This has led to established gym chains having to broaden their appeal to the demand of the market. For example, David Lloyd has launched a boutique-style concept called Blaze, which is promoted as ‘a HIIT class that will test your strength, stamina, and willpower as you run, lift and fight’. While Everyone Active has collaborated with MoreYoga to bring the boutique brand into its leisure centres. This trend of collaboration is set to continue as large fitness chains offer the boutique experience to their millennial clientele.

There are more and more gyms springing up all over the country. However, there’s a trend that people are spending less money on them. The fastest growing segment in the UK fitness industry has emerged in the form of budget gyms such as PureGym, The Gym and Easy Gym.

A recent survey from Mintel has shown that the number one reason why people avoid the gym is due to cost. Of the 1,750 adults across the UK surveyed by the company in 2017, 47% said high membership fees stopped them signing up.

Humphrey Cobbold, CEO of the UK’s largest low-cost gym chain, PureGym, has stated: “Our model is very simple. When you compare one of our gyms with an equivalent ‘traditional’ facility, we offer services to double the membership at about half the price.” Therefore, joining a gym has become a £20 decision rather than a £400 or £500 one. Cobbold estimates that over a third of PureGym users have never been a member of a gym in the past.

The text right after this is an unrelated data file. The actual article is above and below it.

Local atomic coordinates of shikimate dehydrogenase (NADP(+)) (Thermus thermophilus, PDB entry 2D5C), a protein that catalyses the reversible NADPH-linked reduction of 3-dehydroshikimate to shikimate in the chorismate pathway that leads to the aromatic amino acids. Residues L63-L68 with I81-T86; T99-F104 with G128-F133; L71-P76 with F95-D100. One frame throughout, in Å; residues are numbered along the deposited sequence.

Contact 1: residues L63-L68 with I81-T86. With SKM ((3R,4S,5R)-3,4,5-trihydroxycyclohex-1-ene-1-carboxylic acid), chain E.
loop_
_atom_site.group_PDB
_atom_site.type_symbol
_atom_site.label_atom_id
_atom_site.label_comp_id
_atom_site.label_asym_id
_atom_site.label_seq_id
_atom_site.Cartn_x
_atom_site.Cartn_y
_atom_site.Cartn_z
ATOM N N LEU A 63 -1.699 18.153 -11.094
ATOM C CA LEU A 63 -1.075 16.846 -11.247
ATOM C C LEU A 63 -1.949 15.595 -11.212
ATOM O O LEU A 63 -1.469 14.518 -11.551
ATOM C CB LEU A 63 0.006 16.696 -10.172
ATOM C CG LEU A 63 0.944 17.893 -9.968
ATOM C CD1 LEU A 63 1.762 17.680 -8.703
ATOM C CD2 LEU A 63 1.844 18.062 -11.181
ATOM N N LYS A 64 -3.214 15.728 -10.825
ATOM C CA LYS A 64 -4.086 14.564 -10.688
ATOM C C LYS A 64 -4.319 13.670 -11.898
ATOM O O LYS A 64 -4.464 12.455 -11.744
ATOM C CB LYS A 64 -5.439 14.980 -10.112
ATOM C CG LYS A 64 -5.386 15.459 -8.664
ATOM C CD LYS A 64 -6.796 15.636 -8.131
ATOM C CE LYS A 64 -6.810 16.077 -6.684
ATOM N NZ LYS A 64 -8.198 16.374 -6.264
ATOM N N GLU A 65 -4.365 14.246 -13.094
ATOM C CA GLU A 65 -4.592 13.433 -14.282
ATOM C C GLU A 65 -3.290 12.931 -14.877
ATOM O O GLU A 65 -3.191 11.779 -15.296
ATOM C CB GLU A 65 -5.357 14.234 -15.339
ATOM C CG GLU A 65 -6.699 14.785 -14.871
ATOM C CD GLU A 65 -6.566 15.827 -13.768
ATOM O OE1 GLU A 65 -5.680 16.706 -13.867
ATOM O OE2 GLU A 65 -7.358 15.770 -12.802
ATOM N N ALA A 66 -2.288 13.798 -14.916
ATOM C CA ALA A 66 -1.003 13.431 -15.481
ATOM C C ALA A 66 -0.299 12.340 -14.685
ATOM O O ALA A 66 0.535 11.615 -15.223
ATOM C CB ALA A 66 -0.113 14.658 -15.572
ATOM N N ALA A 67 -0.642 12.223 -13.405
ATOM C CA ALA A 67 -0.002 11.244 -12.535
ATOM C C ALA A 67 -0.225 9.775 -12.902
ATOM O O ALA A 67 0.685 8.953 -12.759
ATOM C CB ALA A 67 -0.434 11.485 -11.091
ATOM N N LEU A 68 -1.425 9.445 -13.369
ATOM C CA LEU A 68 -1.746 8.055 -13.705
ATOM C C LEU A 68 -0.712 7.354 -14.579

This has resulted in a diminishing middle market for gyms – with budget gyms at one end and the elite and expensive ones at the other.


Cut from a different cloth


Fashion and fitness have always gone together. But with new kids on the block Gymshark and Alphalete, big established brands such as Adidas and Nike are feeling the heat.

Gymshark is a relatively new global fitness apparel brand which sells to 131 countries. It has gained a cult-like following with an estimated value between £300m and £400m.

Gymshark’s marketing strategy is unique in the way that it appeals to its core audience. Their primary focus is around social media with the goal of creating a fitness community. Part of Gymshark’s success can be attributed to partnering with a carefully selected group of social influencers and turning them into brand ambassadors. For example, Gymshark selects popular social influencers and fitness personalities on Instagram and then offers to sponsor them. These influencers wear Gymshark products and post Instagram photos and videos which they get paid for. Previously, no other brands were really doing this in eCommerce – it’s now badged as ‘influencer marketing’.

The same applies to Alphalete apparel who use a brand call to action to ‘dream more, do more, and be more’. Founded by YouTube fitness personality Christian Guzman, the Alphalete brand has risen to the top of social media fitness apparel companies. As Guzman’s YouTube channel gained followers, he began selling his Alphalete apparel and much like Gymshark, has recruited other social media influencers to work as brand ambassadors. 

The power of social is motivating a whole new audience to pick up some weights and get to work!